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Farmers Markets

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Farmers markets have increased from under 2,000 to over 8,000 in the last 20 years. While markets are as old as human civilization, the last 2-3 generations have become more accustomed to the convenience of supermarkets, packaged and prepared foods. Buying, washing and preparing veggies from scratch had become a rare occasion. The revival of framers markets is definitely here! From novelties at first 20 years ago ("hey, lets walk through this cute farmers market..."), it is now possible to get the bulk of your foods at these beautiful farmers markets found everywhere. Beyond fruits and vegetables, they now also offer eggs, grass-fed and pasture-raised meats, nuts, heirloom seeds, seedlings, cheeses, sausages, olive oil and flowers. You can stock up for the week at a fraction of the cost of shopping at a health food store. In addition there are some noteworthy benefits:

Fruits and vegetables are fresher, and therefore, taste better. In my opinion, fruits and vegetables at a farmers’ market usually taste fresher and better than those bought at a health food chain.It’s healthier and more sustainable to eat food that is locally grown. Eating food grown in the local area cuts down on the money, energy, and resources needed to ship the food to you. By cutting down on the natural resources used to transport your food to you, you’re doing your part to help the environment.It’s outside. Being outside and getting some exposure to the sun can be of great benefit to your health. (If you have any sensitivities or skin disorders that become aggravated with sun exposure, you’ll have to use your best judgement to determine how much exposure is best for you.) The sun is the greatest source of Vitamin D there is. Vitamin D is great for boosting immunity, supporting healthy bones and skin, and increasing serotonin, therefore reducing the chances of depression.It helps to build community in your city or neighborhood. One of the great things about going to the farmers’ market is that you have the opportunity to talk with like-minded, health-conscious individuals in your community.It creates an excellent opportunity to communicate with those who grow or create the foods that you eat. It’s important to know what you’re eating. And what better way to find out what’s in your food then being able to talk to the person who grows it and sells it to you? With the grower right there, you can find out if the tomatoes you’re thinking about purchasing are organic or not. And if the farm doesn't have an organic certification, is it because they couldn't afford the high price of the organic certification even though they don’t spray any chemicals or pesticides on their produce? You can find out all these intricate details by talking to the grower, which you couldn't do by shopping at a chain store. Most of the growers and business owners are more than willing to talk to their customers about their product and educate them about any politics regarding sustainable agriculture, Prop. 37, etc.Instead of giving your money to large corporations, you’re supporting local farmers and small business owners. Local farmers and small business owners need the money more than large health food chains. A lot of times, small farms and small businesses are just getting their start, and don’t have a lot of financial backing. It’s up to the consumer to decide if they like what they’re selling, and support them so that their business will prosper.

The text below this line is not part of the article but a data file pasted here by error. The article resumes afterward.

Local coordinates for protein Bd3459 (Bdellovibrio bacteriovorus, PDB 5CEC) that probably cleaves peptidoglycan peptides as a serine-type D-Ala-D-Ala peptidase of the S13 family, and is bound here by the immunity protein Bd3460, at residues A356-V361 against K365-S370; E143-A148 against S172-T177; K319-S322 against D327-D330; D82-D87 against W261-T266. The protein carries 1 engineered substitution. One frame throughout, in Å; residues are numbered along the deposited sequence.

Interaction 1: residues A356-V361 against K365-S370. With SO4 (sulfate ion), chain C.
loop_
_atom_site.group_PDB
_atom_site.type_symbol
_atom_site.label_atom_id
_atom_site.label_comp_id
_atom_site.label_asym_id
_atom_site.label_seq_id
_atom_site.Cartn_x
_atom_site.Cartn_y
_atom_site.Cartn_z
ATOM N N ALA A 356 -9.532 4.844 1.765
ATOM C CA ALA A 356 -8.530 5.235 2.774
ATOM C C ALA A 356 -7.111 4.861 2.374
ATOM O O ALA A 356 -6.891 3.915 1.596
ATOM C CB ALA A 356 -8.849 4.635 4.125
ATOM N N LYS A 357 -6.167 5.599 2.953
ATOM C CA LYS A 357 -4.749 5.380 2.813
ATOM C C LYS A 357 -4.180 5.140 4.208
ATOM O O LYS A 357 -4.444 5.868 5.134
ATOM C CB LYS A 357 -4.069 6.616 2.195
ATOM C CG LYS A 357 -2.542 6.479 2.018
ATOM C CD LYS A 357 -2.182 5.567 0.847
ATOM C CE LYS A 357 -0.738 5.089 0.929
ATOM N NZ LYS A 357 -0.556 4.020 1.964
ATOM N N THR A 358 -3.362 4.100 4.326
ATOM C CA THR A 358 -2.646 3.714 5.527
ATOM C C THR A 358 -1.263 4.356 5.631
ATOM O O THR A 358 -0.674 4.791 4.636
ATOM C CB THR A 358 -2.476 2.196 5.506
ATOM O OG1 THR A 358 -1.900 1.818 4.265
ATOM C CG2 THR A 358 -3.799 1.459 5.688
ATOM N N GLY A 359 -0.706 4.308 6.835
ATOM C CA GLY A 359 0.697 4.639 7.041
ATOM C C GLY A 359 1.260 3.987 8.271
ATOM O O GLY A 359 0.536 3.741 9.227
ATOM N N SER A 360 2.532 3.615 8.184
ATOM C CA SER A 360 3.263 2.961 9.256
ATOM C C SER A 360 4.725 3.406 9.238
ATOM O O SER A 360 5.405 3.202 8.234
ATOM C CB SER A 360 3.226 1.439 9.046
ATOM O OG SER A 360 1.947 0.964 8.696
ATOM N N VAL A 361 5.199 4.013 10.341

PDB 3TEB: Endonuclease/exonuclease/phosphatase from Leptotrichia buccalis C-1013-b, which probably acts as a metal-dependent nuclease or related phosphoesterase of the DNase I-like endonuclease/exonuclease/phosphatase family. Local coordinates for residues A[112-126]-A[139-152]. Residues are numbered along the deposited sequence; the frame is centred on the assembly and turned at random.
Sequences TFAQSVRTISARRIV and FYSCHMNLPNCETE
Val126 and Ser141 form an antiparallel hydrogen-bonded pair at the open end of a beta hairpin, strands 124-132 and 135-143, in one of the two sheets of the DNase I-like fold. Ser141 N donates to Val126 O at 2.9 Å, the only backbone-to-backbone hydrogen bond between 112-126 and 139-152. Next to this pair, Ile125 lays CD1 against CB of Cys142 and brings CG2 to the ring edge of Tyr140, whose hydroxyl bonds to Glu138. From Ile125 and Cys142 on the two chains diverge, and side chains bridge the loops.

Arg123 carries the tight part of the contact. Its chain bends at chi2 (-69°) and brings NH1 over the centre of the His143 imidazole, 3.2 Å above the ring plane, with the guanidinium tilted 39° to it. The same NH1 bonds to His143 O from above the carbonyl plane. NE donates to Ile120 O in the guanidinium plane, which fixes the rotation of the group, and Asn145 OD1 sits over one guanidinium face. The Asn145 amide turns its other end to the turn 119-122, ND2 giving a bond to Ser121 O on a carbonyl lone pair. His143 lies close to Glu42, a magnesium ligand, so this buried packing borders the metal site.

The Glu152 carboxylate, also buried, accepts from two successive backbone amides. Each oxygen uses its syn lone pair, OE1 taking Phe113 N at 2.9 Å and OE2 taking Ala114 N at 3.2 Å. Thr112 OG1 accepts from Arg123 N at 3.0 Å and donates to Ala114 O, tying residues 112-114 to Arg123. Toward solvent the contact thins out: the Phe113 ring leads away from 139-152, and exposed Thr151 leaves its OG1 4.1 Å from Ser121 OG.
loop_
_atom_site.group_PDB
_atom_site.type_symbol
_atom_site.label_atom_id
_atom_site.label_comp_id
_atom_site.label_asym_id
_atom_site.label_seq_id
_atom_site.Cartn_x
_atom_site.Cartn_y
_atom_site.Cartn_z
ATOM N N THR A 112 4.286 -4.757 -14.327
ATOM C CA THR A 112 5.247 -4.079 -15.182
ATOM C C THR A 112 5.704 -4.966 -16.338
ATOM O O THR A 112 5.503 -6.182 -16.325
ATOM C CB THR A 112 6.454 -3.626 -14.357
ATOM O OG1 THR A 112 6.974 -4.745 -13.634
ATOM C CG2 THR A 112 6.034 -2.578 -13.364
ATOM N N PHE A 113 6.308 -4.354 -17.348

Here is a great little video by Michael Pollan.